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TINA COMEAU: Another dumping day kicks off the lobster season in southwestern N.S. – and there goes my family


Each year as she watches members of her family head to the fishing grounds on dumping day, Tri-County Vanguard lead editor Tina Comeau offers a personal reflection on the lobster fishery.


YARMOUTH, N.S. - Honestly, how does the cat know it’s dumping day?

One thing about Smokey, he’s consistent. He usually wakes me up every morning around 5:40 a.m. But not today. Today he’s meowing in my face at 4:13 a.m. It’s just as well. I had my alarm set for 4:30 a.m. to get ready to head to the wharf in Pinkney’s Point, Yarmouth County.

The lobster season in southwestern N.S. – and in our case LFA (lobster fishing area) 34 – was starting at 6 a.m. on Saturday, Dec. 1. We’d all be heading to the wharf at 5 a.m., except for my husband Greg, who was gone by 4:31 a.m. I’m pretty sure he barely slept all night, whereas I got a hardy four-and-a-half hours of sleep after driving home the night before from a high school hockey tournament in Berwick to be home for dumping day morning.

Except for me, our two cats and our rabbit, everyone in my household – my husband and my two sons, Jacob and Justin – would be heading out to sea on dumping day

Still at the house (well, except for my husband), we’re all in various stages of “gearing up” to head to the wharf. I’m putting a fully-charged battery in my camera and making room on my memory card to take lots of photos. Jacob is packing a bag of clothes (they may not be home for days).

Justin is packing his stuff and making his breakfast. Burnt toast it is.

Jacob’s girlfriend Emmy has made the trip from her home in Wolfville to experience dumping day. A Valley girl, this is her first time watching the boats leave. I notice before we leave the house she’s not wearing any socks.

“Your ankles will be cold,” I tell her, as I try to find her a pair of socks that match.

My sons Jacob and Justin, and Jacob's girlfriend Emmy, walk towards our family's boat at the Pinkney's Point wharf, shortly after 5 a.m. on Dec. 1 for dumping day morning. TINA COMEAU
My sons Jacob and Justin, and Jacob's girlfriend Emmy, walk towards our family's boat at the Pinkney's Point wharf, shortly after 5 a.m. on Dec. 1 for dumping day morning. TINA COMEAU

READ ALSO: YARMOUTH HARBOUR LOBSTER FISHING FLEET RECEIVES TRADITIONAL SENDOFF FROM CAPE FORCHU LIGHTSTATION

We pile into my car and start to back out of the driveway when I realize I forgot my phone. I open the door of the car to get out but it’s is still going backwards.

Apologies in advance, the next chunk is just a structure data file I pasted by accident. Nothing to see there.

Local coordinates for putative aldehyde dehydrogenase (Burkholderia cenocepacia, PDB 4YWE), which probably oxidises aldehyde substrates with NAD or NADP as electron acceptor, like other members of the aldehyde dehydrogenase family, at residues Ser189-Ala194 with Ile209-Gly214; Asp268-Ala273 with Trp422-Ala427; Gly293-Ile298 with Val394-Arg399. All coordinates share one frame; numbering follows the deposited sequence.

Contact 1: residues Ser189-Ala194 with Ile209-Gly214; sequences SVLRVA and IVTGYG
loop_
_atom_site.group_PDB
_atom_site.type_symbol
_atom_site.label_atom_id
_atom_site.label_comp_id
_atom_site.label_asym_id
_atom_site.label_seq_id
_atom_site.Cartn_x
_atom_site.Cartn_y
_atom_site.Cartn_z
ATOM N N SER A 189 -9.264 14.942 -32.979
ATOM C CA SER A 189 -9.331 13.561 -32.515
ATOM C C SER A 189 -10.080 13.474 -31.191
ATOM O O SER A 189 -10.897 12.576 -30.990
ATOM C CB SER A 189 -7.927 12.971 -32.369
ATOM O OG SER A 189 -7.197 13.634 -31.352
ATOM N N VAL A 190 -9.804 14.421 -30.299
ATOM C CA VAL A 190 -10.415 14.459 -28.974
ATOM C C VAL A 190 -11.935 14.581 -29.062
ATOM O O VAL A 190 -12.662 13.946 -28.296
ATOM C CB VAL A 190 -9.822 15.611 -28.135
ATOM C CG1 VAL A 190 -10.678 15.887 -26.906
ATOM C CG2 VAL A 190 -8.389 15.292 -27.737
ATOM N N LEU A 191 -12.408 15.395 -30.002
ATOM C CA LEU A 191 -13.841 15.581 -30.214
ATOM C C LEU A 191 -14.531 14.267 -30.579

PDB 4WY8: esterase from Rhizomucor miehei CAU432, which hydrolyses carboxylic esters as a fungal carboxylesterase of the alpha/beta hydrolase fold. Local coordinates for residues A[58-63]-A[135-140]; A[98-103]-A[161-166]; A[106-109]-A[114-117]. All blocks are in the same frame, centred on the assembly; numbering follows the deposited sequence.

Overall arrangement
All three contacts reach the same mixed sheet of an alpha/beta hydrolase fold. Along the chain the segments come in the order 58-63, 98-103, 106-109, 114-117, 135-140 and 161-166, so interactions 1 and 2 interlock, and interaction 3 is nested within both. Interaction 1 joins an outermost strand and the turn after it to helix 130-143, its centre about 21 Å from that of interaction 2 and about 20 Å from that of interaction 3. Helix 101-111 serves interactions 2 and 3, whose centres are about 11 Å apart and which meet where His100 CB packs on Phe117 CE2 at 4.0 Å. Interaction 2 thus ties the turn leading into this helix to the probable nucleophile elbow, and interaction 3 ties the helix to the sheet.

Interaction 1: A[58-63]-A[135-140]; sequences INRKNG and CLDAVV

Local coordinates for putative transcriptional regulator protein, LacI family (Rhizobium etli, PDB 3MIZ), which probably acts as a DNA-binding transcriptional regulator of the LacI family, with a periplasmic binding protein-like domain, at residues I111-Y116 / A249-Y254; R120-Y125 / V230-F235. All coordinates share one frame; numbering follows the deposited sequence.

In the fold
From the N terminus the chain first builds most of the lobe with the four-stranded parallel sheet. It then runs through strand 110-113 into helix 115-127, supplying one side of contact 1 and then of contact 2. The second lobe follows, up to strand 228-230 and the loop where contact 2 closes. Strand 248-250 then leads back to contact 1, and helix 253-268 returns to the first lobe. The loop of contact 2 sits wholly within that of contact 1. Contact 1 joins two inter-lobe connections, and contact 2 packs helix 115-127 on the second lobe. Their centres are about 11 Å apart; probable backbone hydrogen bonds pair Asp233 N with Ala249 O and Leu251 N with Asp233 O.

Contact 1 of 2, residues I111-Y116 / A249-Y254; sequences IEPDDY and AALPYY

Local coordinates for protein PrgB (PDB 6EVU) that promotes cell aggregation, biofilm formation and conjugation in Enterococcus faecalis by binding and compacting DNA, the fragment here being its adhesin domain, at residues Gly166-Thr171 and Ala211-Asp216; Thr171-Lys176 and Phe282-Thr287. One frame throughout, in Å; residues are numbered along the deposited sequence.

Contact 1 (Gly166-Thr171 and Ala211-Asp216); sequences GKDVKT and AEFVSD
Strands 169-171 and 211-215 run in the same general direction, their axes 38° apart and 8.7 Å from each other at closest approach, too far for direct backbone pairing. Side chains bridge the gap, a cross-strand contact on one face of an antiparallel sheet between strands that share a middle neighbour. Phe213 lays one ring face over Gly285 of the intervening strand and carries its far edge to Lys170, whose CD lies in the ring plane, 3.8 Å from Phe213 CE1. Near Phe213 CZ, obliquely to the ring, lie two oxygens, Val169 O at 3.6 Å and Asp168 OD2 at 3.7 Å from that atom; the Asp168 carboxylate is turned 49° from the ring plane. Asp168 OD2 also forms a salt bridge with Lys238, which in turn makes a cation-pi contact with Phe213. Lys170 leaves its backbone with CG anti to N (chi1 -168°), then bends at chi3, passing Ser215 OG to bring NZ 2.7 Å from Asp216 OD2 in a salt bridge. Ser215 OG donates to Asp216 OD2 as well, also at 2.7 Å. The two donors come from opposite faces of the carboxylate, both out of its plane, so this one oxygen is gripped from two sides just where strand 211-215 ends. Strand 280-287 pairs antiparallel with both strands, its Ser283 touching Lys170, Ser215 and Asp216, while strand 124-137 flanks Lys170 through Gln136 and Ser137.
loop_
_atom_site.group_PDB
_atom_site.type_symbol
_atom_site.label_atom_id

“Why are we moving??!!!” I shout out.

“Because you’ve got the car in reverse,” Justin points out.

Is it just me, or does dumping day start way too early?

I grab my phone and get back in the car, telling Justin to select a specific song from my playlist for the drive to the wharf.

“You have a theme song for the drive to the wharf?” he asks.

Well, yeah, I think to myself, shouldn’t everybody?

The song I’ve selected is called A Little Peace by MILCK.

The lyrics fill the car: ‘Oh-oh-oh, oh-oh-oh,’ All I need is a little peace . . . A little peace.”

It’s the feeling I’m aiming for today.

I don’t want to be nervous.

I don’t want to be worried.

I don’t want to be thinking about how dangerous and risky the first day of the season is.

I’m not sure a three-minute-and-21-second song can negate all this, but I’m willing to try.

As we pass the cemetery in Pinkney’s Point I give two toots of my horn.

“That’s for Grandpere Surette,” I tell the boys. This is the second dumping day without my father-in-law Henry since he died. I think about all of the decades he was on the boat.

2016: WHEN MOM IS WATCHING FROM THE WHARF

LAST YEAR'S SEASON: AM I READY? THERE'S THAT QUESTION AGAIN – FAMILIES ON SHORE AND AT SEA

Lights are reflected into the water from lobster boats loaded with traps and gear for the start of the lobster fishery. TINA COMEAU PHOTO
Lights are reflected into the water from lobster boats loaded with traps and gear for the start of the lobster fishery. TINA COMEAU PHOTO


We arrive at the wharf and the air feels picture-perfect calm. The season that should have started Monday is getting underway on Saturday due to a week-long weather delay. I’m thankful to those who made that decision. Today is a good day.